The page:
Reply 12, posted (1 year 5 months 3 weeks 1 day 14 hours ago) and read 1677 times:

For anybody spreaking German, here is an awesome description of the system:

http://www.heise.de/autos/artikel/Transfer-Leistung-1790037.html

It consists of a pump which pressurizes hydraulic fluid while braking, this is then used to compress nitrogen in a gas cylinder; gas and hydraulic fluid are separated by a membrane. The energy stored in the compressed nitrogen is converted back to mechanical power by a dedicated hydraulic motor.

The principle was adapted from a system used on trucks (primarily for garbage collection). It was developed by Bosch Rexroth. Unfortunately, they seem to have changed their website in the last few days, but the old one can still be accessed through the google cache:

http://webcache.googleusercontent.co...ndex.jsp+&cd=4&hl=de&ct=clnk&gl=de



Exceptions confirm the rule.
User currently offlineajd1992 From , joined Dec 1969, posts, RR:
Reply 13, posted (1 year 5 months 3 weeks 1 day 5 hours ago) and read 1640 times:

Quoting IH8BY (Reply 8):
ow, yes. In the future, why not small cars too? A few years ago we'd have laughed at the idea of doing 35mpg in a mid-size sedan, yet now we can do 60...

True but I think it will take a lot to go from 55-65 mpg in a small car to almost double that. I'm sure this is a great idea and will improve fuel consumption, but to get to 117 mpg, I am doubtful.


User currently offlineL0VE2FLY From United States of America, joined Dec 2012, 1532 posts, RR: 0
Reply 14, posted (1 year 5 months 2 weeks 6 days 19 hours ago) and read 1554 times:

Quoting mham001 (Reply 2):
They must have something. Hopefully it is more than the 'green" vaporware VW routinely announces. And to Peugeot's credit, they say they 'hope"' to produce a car up to 118 mpg on the euro cycle. Discount about 40% for imperial gallons and test differences and you get ~70 mpg US.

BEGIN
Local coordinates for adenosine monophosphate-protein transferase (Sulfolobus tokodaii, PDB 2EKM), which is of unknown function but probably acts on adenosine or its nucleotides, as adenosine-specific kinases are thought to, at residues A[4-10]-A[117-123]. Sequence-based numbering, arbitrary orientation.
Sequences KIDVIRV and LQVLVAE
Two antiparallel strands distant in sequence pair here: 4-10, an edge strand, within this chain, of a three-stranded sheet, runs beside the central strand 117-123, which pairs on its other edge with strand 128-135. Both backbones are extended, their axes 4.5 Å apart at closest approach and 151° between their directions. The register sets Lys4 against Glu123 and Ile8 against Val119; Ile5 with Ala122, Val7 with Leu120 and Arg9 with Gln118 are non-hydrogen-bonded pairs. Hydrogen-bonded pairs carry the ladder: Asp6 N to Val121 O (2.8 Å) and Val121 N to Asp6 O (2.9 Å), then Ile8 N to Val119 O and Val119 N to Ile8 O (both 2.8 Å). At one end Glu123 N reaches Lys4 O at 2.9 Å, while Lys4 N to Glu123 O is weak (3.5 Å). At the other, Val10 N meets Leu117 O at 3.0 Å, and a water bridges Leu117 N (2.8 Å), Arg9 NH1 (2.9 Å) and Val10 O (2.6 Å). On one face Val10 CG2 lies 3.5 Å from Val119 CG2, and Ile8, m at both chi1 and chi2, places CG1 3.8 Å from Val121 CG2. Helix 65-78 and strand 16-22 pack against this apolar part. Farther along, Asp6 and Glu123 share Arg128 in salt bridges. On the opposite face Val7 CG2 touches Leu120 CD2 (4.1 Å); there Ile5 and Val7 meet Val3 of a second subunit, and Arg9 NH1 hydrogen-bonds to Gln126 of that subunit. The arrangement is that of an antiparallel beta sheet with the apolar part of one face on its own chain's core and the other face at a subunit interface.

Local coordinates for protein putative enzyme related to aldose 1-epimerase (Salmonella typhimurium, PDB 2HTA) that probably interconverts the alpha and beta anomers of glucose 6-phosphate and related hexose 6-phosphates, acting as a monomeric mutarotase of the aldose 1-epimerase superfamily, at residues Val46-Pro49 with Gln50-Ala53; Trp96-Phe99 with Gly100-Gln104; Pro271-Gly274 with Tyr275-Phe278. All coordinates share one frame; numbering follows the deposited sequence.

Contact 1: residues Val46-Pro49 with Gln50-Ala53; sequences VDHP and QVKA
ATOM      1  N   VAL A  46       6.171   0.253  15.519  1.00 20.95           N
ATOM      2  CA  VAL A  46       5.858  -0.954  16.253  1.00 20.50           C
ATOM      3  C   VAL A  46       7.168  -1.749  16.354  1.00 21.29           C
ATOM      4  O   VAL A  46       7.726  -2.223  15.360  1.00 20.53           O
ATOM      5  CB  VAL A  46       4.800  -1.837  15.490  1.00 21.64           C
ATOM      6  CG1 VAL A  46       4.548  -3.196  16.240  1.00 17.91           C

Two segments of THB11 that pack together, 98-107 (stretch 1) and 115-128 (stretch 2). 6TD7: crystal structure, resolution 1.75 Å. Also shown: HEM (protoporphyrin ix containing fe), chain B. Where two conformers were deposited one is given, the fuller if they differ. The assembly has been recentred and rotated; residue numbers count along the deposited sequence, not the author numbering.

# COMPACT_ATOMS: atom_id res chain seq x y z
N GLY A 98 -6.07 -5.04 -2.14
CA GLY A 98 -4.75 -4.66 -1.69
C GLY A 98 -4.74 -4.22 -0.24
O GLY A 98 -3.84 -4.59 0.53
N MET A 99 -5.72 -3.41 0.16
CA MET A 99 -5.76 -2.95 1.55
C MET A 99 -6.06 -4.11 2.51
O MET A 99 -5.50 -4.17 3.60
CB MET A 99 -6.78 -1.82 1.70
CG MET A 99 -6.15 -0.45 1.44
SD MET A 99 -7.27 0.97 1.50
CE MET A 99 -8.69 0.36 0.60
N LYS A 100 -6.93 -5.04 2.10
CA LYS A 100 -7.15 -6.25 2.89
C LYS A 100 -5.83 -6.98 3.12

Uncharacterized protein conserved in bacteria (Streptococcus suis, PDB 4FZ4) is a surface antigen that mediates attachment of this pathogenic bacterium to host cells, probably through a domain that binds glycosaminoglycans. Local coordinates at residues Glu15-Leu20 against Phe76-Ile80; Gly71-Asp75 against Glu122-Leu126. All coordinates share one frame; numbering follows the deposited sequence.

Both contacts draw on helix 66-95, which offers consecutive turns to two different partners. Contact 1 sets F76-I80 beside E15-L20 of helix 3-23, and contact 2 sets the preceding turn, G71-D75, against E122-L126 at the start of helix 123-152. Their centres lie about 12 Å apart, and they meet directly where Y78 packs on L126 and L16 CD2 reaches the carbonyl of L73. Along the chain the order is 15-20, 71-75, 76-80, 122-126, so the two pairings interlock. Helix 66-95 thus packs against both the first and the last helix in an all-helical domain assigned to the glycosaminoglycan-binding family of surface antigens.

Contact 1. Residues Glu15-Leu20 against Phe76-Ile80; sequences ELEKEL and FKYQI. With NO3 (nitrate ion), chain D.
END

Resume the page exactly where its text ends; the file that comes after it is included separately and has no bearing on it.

I presume it's 117 US Gallon since the article is on a US website. The real world figures will definitely vary just like with other cars.

Quoting A342 (Reply 12):

Thanks for the links.


User currently offlinemham001 From United States of America, joined Feb 2005, 3557 posts, RR: 3
Reply 15, posted (1 year 5 months 2 weeks 6 days 13 hours ago) and read 1515 times:

Quoting L0VE2FLY (Reply 14):
I presume it's 117 US Gallon since the article is on a US website.

ABC is just quoting other sources. "The company, according to European news reports, says......"


User currently offlineAesma From France, joined Nov 2009, 6513 posts, RR: 9
Reply 16, posted (1 year 5 months 2 weeks 6 days 8 hours ago) and read 1494 times:

It's a French company, so what they're talking about is 2L/100Km on the European test. I have no idea how it translates in US MPG, but I know that I've never been able to make the same number as in the test, especially in city driving. That's where hybrids matter, though, so I'm happy to be surprised, that is in 5 years if the car is made (if the company still exists).


New Technology is the name we give to stuff that doesn't work yet. Douglas Adams
User currently offlineL0VE2FLY From United States of America, joined Dec 2012, 1532 posts, RR: 0
Reply 17, posted (1 year 5 months 1 week 6 days 19 hours ago) and read 1270 times:

Quoting mham001 (Reply 15):
ABC is just quoting other sources. "The company, according to European news reports, says......"

Maybe, but I think news websites should always convert measurements to the local system.

Quoting Aesma (Reply 16):
(if the company still exists).

I hope they make it, it'll be a sad day to see yet another European automaker go the way of the dodo, or the way of the Saab and Rover, I should say!


User currently offlineAesma From France, joined Nov 2009, 6513 posts, RR: 9
Reply 18, posted (1 year 5 months 1 week 6 days 17 hours ago) and read 1248 times:

Now there are talks about the government buying into PSA (would go right with the alliance made with GM !).


New Technology is the name we give to stuff that doesn't work yet. Douglas Adams
User currently offlineL0VE2FLY From United States of America, joined Dec 2012, 1532 posts, RR: 0
Reply 19, posted (1 year 5 months 6 days 18 hours ago) and read 1054 times:

Quoting Aesma (Reply 18):
Now there are talks about the government buying into PSA (would go right with the alliance made with GM !).

Does this mean Peugeot & Citroen might cross the pond? Just like Fiat did after the Chrysler-Fiat merger.